Whoever gave the green light to this documentary at BBC 4 should have been gifted with the position of Head of Programming or whatever appropriate position that puts him or her in charge of an unlimited budget to make documentaries as wonderful as this film on US avant-garde composer / musician / instrument maker Harry Partch (1901 – 1974). That Partch should have deemed a worthy subject of an hour-long documentary is a miracle itself, let alone be presented to an audience not used to the kind of music he made and inspired. The film is a mix of interviews with Partch, musicians and composers such as Gavin Bryars and Phillip Glass together with archived films and still photographs.

The film does a good job of delineating Partch’s life from the time of his birth through to his death and of emphasising Partch’s consciousness of how different he was from the rest of society and how he was determined to remain individualist. Various issues and tendencies that thread their ways throughout Partch’s life include his homosexuality, his non-conformism and the problems that this created with the music establishment, the musical instruments he created, his heavy drinking and the effect the Great Depression of the 1930s had on his career.

Partch’s achievement in developing a unique microtonal scale and various instruments such as the keyboard Chromelodeon is covered very well; the instruments (playing on Partch’s 43-tonal scale) provide the music soundtrack of mostly string and percussion music that to Western ears sounds clunky and often out-of-tune by conventional music standards but not necessarily ugly. Indeed, the music heard here varies greatly in sound, ambience and inspiration and usually sounds very robust, life-affirming and jolly. It also often has an Asian sound which isn’t surprising as Partch was keen on traditional Chinese and other Asian styles of music.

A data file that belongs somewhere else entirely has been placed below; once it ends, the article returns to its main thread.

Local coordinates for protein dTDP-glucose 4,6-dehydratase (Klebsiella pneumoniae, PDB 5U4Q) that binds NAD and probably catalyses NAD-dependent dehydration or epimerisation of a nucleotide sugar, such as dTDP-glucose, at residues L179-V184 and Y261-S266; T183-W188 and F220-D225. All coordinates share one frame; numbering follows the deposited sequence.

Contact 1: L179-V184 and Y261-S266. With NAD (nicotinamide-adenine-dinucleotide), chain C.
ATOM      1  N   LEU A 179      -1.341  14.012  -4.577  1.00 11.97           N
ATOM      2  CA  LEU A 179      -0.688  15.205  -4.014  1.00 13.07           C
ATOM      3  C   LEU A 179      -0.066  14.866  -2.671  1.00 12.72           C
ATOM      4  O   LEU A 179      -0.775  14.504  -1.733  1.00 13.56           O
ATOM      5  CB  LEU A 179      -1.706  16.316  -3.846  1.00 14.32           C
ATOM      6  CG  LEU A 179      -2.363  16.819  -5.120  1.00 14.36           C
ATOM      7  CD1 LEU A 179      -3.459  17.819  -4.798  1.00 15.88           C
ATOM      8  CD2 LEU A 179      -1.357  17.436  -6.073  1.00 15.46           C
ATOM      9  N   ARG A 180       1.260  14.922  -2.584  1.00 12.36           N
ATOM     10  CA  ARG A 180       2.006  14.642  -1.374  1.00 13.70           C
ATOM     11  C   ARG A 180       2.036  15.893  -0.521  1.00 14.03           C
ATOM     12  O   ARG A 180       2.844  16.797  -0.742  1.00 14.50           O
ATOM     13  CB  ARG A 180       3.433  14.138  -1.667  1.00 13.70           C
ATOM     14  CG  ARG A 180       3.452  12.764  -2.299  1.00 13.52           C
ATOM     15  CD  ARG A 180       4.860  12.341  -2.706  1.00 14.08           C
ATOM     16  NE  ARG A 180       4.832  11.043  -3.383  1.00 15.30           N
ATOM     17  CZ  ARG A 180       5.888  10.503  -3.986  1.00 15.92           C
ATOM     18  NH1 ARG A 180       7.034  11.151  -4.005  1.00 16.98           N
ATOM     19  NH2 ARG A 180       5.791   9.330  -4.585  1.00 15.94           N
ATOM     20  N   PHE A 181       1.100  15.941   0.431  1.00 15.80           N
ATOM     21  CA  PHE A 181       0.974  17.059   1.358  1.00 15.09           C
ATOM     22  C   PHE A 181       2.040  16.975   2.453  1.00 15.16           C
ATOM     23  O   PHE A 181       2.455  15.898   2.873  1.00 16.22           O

The film moves efficiently through the decades and tends to present Partch’s life as though it was more or less on a continuous upward trajectory even though there was a period during the 1930s when Partch gave up music and became a hobo wanderer. Topics such as his determined non-conformism, only to be later embraced by the very critics and upper middle class intellectual types he disliked, and his competitive nature against John Cage and similar experimental music contemporaries arise during the course of the film and are treated in some detail. Sponsors such as Betty Freeman were very important in advancing Partch’s career and Freeman herself is interviewed for the film.

By far the music is the undoubted star of the documentary so it is a little disappointing that not all of it receives a credit during the running of the film (as opposed to popping up in the end credits) – and the instruments on which it’s played aren’t always identified. Some attention given over to significant instruments invented or modified by Partch would have been welcome. Happily the documentary also covers what happened to Partch’s instruments after his death from a heart attack in 1974: the instruments are held at Montclair State University in Montclair, New Jersey, and are still played by two ensembles several times a year.

If you know very little about experimental music or music created in unconventional scales such as Partch’s 43-microtonal scale or the just intonation favoured by US musician Pauline Oliveros, this documentary serves as an ideal introduction to the scene.

Harry Partch in Prepared Guitar